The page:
int register_chrdev(unsigned int major,const char *name,struct file_operations *fops)
Driver is unregistered by calling the unregister_chrdev function.
Since device driver is a kernel module, it should implement init_module and cleanup_module functions. The register_chrdev call is done in the init_module function and unregister_chrdev call is done in the cleanup_module function.
The register_chrdev call returns a non-negative number on success. If we specify the Major number as 0, the kernel returns a Major number unique at that instant which can be used to create a device file.
A device file can be created either before the driver is loaded if we know the major and minor number beforehand or it can be created later after letting the driver specify a major number for us.
Apart from those, the driver must also define certain callback functions that would be invoked when file operations are done on the device file. Ie. It must define functions that would be invoked by the kernel when a process uses open, read, write, close system calls on the file. Every driver must implement functions for processing these requests.
When register_chrdev call is done, the fourth argument is a structure that contains the addresses of these callback functions, callbacks for open, read, write, close system calls. The structure is of the type file_operations and has 4 main fields that should be set – read,write,open and release. Each field must be assigned an address of a function that would be called when open, read,write , close system calls are called respectively. For eg
It is important to note that all these callback functions have a predefined prototype although the name can be any.
Creating a device file
A device file is a special file. It can’t just be created using cat or gedit or shell redirection for that matter. The shell command mknod is usually used to create device file. The syntax of mknod is
mknod path type major minor
path:-path where the file to be created. It’s not necessary that the device file needs to be created in the /dev directory. It’s a mere convention. A device file can be created just about anywhere.
type: -‘c’ or ‘b’ . Whether the device being represented is a character device or a block device. In our example, we will be simulating a character device and hence we choose ‘c’.
major, minor:- the major and minor number of the device.
chmod, though not necessary is done because, if not done, only processes will root permission can read or write to our device file.
The driver code
Given below is the code of the device driver
For debugging, I have included some printk messages in the code. To see those messages while the driver is in action, do dmesg|tail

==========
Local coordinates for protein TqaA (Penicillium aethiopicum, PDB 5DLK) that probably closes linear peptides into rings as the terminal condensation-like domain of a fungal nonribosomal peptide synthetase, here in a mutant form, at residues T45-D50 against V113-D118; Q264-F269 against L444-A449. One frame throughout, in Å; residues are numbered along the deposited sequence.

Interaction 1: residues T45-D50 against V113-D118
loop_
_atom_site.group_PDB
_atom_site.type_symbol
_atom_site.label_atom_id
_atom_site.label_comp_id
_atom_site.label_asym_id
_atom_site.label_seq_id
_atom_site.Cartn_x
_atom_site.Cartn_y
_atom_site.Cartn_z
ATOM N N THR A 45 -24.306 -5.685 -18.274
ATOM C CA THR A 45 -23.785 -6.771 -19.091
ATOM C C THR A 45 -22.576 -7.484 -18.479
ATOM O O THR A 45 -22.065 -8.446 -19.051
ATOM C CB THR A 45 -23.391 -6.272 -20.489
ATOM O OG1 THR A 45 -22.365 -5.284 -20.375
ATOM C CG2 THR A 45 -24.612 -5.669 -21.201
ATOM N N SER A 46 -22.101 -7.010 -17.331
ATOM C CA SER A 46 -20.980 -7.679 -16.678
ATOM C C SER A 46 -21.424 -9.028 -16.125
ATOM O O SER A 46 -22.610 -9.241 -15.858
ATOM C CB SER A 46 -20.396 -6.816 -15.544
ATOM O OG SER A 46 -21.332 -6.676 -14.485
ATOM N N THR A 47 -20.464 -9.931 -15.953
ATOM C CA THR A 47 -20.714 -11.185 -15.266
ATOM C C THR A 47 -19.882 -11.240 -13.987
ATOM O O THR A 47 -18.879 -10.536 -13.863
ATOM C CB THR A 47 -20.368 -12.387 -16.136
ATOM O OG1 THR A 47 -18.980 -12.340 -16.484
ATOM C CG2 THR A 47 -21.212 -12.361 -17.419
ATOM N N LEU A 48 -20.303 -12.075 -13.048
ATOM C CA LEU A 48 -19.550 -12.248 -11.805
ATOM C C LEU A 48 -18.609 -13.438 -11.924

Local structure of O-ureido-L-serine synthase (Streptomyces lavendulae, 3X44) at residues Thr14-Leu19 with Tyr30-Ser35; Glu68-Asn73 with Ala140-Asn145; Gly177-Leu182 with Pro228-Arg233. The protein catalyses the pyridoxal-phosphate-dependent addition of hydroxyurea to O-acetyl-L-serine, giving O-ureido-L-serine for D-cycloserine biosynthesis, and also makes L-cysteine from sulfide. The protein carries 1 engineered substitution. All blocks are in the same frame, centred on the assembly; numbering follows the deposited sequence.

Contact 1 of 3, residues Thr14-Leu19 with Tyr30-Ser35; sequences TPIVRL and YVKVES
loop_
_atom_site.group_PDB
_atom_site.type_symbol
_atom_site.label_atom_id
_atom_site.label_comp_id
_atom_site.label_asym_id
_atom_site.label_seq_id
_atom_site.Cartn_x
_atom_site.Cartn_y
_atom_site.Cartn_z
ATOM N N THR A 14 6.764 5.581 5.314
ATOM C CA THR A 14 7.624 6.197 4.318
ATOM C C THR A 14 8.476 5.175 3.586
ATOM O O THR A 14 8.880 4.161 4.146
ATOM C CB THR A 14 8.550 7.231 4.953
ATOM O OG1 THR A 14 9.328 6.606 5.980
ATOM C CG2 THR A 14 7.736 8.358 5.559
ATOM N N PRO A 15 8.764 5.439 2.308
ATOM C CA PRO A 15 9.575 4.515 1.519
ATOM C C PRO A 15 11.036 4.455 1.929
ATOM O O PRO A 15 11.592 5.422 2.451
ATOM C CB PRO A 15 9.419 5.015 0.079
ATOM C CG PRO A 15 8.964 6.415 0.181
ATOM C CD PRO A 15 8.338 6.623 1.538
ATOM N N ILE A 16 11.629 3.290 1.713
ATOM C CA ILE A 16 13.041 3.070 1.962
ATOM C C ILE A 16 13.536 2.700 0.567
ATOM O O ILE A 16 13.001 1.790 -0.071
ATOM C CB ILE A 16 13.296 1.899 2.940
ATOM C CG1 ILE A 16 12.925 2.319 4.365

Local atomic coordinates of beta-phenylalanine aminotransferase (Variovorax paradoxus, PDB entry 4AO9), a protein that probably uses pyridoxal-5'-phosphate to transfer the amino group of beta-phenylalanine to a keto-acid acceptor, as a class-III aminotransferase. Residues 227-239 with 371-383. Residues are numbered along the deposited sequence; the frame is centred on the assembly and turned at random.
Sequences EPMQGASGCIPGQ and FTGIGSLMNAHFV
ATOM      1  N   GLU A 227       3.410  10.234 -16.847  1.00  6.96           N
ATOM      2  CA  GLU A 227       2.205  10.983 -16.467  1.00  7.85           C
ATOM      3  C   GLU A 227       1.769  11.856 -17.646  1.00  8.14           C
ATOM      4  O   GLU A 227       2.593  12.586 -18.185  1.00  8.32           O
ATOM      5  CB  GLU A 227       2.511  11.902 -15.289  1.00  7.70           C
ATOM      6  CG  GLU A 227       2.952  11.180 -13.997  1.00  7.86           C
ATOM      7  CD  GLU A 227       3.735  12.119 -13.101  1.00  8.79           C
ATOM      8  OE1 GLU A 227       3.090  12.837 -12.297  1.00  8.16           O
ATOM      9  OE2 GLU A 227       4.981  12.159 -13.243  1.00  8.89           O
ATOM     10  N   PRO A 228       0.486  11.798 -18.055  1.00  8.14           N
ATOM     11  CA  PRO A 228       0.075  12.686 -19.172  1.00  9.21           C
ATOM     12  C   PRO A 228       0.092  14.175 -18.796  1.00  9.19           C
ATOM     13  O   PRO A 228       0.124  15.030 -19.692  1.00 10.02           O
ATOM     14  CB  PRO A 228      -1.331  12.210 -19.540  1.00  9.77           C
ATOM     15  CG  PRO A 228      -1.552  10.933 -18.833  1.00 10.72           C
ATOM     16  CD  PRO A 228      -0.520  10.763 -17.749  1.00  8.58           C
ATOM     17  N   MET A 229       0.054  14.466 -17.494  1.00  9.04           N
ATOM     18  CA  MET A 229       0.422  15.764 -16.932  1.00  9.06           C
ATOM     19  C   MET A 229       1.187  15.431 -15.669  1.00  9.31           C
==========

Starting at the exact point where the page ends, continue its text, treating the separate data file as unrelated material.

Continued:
Compiling the driver
A Linux module cannot just be compiled the way we compile normal C files. cc filename.c won’t work. Compiling a Linux module is a separate process by its own. We use the help of kernel Makefile for compilation. The makefile we will be using is.
Here, we are making use of the kbuild mechanism used for compiling the kernel.
The result of compilation is a ko file (kernel object) which can then be loaded dynamically when required.
Loading and Unloading the Driver
Once the compilation is complete, we can use either insmod or modprobe command ( insmod myDev.ko or modprobe myDev.ko, of course assuming the current directory contains the compiled module). The difference between insmod and modprobe is that modprobe automatically reads our module to find any dependencies on other modules and loads them before loading our module (these modules must be present in the standard path though!). insmod lacks this feature.
To test if the driver has been loaded successfully, do cat /proc/modules and cat /proc/devices. We should see our module name in the first case and device name in the second.
To unload the driver, use rmmod command. (rmmod myDev.ko)
Testing the driver
To test the driver, we try writing something to the device file and then reading it. For example,
See the output. (The reason for the ‘ugly’ output is because echo automatically writes a newline character to the end of string. When the driver reverses the string, the newline is shifted to the front of the string and there is no newline at the end. Hence the result being ‘ugly’)
To see how this can be done from our program, I wrote a demo program given below
Compile it normally(or run make test) and run ./test some_string and see the output.
Note: You need to be root to compile the module, load the module and unload the module.
This driver interface presented here is an old one, there is a newer one but the old one is still supported.